The appellant stresses this exception as the most vital point in the appeal, and it may be granted that there is an array of evidence which tends to support its contention. But the determinative point is whether there is any evidence on the other side; if there is, no error was committed in refusing to give the prayer. There is at least some evidence that the plaintiffs completed the work they had contracted to do, as may be seen by reference to the testimony of Porter, Peck, and Sowell; and this evidence we cannot disregard. True, the contract provided for completion within one hundred working days of the work that was sublet, and the defendant insists that according to the plaintiffs’ own evidence the time had expired long before the work was done; but on the other hand L. B. West testified on behalf of the defendant: “We made no claim against Porter & Peck for holding up the contract. I don’t know just how long Porter & Peck took to do the work they did; that is, how many working days.” . . . “The difficulty we had with them was to get them to comply with that clause in the contract that required them to bring the cuts and filis to within two inches of the finished grade, so that the cuts and fills would balance out in each 100-foot station. That was our main trouble with Porter & Peck.” This, in effect, is an admission on the part of the defendant that it sought no damages against the plaintiffs for delay in performing their contract. These exceptions, therefore, are not meritorious, and from this view of the evidence it follows that the answer to the third issue is not, as the defendant contends, necessarily in conflict with the answer to the second.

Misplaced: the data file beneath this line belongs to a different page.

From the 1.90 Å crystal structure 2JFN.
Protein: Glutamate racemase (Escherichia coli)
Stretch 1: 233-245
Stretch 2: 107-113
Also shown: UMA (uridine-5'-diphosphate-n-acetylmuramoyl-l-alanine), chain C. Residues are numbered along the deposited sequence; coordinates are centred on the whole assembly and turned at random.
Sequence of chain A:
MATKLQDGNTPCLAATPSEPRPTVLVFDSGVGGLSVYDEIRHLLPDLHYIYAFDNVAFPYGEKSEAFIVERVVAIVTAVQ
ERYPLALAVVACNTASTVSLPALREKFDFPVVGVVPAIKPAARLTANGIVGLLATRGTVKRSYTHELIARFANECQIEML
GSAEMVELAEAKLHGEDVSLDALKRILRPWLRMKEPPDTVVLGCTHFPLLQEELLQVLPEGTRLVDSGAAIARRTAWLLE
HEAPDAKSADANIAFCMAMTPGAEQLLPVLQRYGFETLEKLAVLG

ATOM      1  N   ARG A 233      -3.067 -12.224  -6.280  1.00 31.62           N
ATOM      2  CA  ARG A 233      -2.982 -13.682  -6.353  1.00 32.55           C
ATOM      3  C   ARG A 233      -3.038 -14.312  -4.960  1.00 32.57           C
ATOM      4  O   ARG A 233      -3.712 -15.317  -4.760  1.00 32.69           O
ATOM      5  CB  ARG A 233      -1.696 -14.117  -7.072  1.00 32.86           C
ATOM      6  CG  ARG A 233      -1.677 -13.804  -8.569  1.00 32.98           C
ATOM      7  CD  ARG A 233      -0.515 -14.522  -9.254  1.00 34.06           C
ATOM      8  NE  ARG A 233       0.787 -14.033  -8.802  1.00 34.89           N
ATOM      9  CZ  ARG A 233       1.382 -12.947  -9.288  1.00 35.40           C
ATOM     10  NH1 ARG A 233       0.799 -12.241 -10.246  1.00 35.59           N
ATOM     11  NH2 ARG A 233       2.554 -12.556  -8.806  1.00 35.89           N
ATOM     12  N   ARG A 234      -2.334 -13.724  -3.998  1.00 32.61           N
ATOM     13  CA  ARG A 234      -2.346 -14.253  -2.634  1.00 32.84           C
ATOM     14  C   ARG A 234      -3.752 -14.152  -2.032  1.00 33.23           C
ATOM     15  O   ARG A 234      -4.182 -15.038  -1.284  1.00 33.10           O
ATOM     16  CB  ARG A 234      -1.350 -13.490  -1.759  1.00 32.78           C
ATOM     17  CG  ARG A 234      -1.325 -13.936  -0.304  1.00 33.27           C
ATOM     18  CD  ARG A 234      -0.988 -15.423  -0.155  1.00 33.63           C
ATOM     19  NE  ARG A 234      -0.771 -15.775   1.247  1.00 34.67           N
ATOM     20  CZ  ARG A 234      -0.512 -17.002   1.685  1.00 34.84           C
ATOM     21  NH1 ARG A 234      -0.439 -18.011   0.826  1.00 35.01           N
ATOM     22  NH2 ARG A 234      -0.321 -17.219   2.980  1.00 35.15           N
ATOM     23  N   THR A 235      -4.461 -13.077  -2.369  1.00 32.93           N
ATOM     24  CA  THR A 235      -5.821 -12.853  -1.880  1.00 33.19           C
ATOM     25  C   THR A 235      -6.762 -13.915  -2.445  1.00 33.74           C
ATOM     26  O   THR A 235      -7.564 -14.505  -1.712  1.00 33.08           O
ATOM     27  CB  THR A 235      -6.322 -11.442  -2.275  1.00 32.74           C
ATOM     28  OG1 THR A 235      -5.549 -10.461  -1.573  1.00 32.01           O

The defendant requested an instruction that Embrey, an employee of the defendant, had no authority to accept partial performance of the plaintiffs’ contract or to decide whether its contract had been performed. The prayer was refused and the defendant noted its twenty-first exception. This instruction was precluded by Porter’s testimony that he was *332present when Enibrey told West, the president of the defendant company, that he had accepted the grade, and that neither West nor any one for him had demanded or insisted that the plaintiffs should build the shoulders.
The' contentions of the plaintiffs and those of the defendant were reduced to writing by their respective attorneys and in connection with the charge of the court they were submitted to the jury without exception or objection noted at the) time; but the defendant now insists that exceptions 24 to 32, which are addressed to contentions prepared by the plaintiffs should be sustained. This position is not tenable. If the statement' of the plaintiffs was objectionable the defendant in apt time should have made known its objection in order to give the judge ah opportunity to correct the error or inadvertence. It has often been said that such objection will not be entertained if made for the first time after verdict. S. v. Johnson, 193 N. C., 701; Proctor v. Fertilizer Co., 189 N. C., 243; S. v. Ashburn, 187 N. C., 717; S. v. Reagan, 185 N. C., 710; Snyder v. Asheboro, 182 N. C., 708.
The remaining exceptions are formal. We find